The right help for low-income students

The Maryland General Assembly is currently considering legislation that would require school districts across the state to spend millions of dollars a year on private tutors for students in their lowest-performing schools — regardless of whether the tutoring actually helps kids achieve more in the classroom. That's neither wise public policy nor a good use of limited school funds. Educators should be free to choose among the best available services and programs for kids in their most troubled schools regardless of what form they take, not have their options limited to private tutoring firms whose methods may or may not be effective and whose main objective in any case is to turn a profit.

Among the many flaws of the federal No Child Left Behind Act passed during the George W. Bush administration was a requirement that school districts set aside a certain portion of their federal Title I grants to pay for free private tutoring for low-income students attending failing schools. Maryland and other states are now applying to the U.S. Department of Education for waivers from a number of the law's provisions that have turned out to be counterproductive, including the one that obligates school districts to shoulder the cost of private tutoring services. The state board of education objects to that provision, in particular, because the law is written in such a way that it gives local school districts no way of evaluating the effectiveness of the tutoring firms they are paying for, nor of holding them accountable for results.

Instead, the state and many local districts would like the flexibility to spend the money on whatever services are most effective. It doesn't mean the state wants to ban private tutoring services, just to make them compete with other strategies to help struggling, low-income students.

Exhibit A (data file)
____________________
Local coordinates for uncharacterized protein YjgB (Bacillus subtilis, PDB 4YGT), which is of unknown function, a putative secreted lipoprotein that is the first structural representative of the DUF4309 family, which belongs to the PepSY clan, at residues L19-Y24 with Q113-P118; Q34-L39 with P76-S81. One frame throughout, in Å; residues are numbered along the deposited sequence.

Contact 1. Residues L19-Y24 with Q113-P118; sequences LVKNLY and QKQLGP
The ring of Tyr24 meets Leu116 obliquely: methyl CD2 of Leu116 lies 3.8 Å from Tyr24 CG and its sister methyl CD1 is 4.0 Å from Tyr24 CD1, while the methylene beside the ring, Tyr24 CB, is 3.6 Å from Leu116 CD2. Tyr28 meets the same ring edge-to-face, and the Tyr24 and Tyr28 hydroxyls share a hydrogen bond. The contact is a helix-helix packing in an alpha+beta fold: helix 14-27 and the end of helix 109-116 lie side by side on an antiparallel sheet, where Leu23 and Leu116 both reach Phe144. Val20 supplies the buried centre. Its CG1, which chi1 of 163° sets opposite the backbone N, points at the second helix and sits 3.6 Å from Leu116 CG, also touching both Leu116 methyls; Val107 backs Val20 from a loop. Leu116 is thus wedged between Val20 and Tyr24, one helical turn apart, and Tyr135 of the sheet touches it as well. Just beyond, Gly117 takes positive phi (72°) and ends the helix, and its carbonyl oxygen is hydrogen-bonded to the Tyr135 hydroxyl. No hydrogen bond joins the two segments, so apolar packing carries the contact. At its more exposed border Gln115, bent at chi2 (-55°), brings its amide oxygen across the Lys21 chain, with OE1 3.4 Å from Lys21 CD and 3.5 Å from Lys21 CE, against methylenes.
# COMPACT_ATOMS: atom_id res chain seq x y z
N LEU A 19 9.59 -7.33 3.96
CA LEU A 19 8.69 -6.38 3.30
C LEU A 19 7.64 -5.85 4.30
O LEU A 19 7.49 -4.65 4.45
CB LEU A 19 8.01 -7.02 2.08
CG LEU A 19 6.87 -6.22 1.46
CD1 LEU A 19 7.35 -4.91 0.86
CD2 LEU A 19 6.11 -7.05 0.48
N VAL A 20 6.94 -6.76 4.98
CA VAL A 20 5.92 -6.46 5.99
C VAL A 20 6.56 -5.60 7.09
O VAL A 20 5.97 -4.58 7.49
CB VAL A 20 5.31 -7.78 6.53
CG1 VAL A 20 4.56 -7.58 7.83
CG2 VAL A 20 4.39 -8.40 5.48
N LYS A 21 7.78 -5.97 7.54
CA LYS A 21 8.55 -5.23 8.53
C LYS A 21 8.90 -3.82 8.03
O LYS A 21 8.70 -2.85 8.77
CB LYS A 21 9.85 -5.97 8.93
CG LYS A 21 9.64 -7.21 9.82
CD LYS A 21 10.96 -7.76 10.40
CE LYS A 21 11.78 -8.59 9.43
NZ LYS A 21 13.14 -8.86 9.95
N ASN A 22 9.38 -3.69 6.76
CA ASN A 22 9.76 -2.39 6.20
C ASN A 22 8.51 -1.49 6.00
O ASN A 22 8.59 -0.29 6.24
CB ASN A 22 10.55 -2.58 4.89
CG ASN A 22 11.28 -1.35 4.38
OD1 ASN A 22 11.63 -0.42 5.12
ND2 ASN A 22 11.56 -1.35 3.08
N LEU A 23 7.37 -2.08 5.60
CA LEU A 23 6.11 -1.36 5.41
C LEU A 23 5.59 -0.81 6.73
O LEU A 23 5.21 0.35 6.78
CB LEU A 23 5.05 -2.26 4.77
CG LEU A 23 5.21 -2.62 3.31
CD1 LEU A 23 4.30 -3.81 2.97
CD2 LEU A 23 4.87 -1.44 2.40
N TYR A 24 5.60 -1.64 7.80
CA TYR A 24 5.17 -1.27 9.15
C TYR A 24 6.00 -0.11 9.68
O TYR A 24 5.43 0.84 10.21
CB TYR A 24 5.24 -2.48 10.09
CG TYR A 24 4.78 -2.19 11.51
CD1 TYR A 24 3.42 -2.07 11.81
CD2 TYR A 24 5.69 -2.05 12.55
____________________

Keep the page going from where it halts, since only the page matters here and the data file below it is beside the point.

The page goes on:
There's no doubt that many parents feel their children have benefited from the services of private tutoring firms, which often offer elaborate inducements such as laptop computers or other valuable incentives to get families to sign up. Once a parent or guardian chooses a firm to work with, the cost of the service is borne by the school system; the money is paid directly to the firm, not to the family. The tutors make all the arrangements regarding when, where and how often the tutoring sessions take place, and they may also provide the firm's own educational materials to supplement those the child receives at school.

The problem lies in the fact that while the school districts are responsible for paying the tutors, they're completely out of the loop regarding the selection of the tutors, their qualifications, methods or what they choose to teach. By a peculiar quirk in the NCLB law, schools must notify parents that tutoring services are available, but they are prohibited from attempting to influence a parent's choice of tutors, on the theory that schools that were already judged to be failing should not be allowed to interfere with parents' decisions about what was best for their children.

That puts a huge burden on parents who may not necessarily know what to look for in a tutor or how to evaluate whether he or she is doing an effective job. It also opens the door for virtually anyone to set themselves up as private tutors, regardless of whether they have any experience or qualifications in the field. Since the NCLB law was passed, hundreds of companies have emerged hoping to take advantage of the federal largesse. Some of them have excellent track records; others do not. Yet under the law it's the school system, not the tutor or the firm, that is ultimately responsible for whether the child's classroom performance improves.

The tutoring firms have been lobbying the state board of education as well as lawmakers in Annapolis to maintain the status quo, and legislation that would not only cement the NCLB requirements in state law but expand them to more school districts has gained traction in Annapolis. Lawmakers need to recognize that as a roadblock to reform, not a spur to better student outcomes.

If private tutoring turns out to be the best way to raise student achievement, school leaders, who are under intense pressure to improve test scores, would be foolish to drop it. But districts shouldn't be forced to pay for tutors if they don't help children learn and the money could be better spent on programs that do, such as longer school days, weekend classes, summer sessions, etc. The goal should be finding what works, not sustaining a network of private tutoring firms regardless of whether the services they provide are actually helping.

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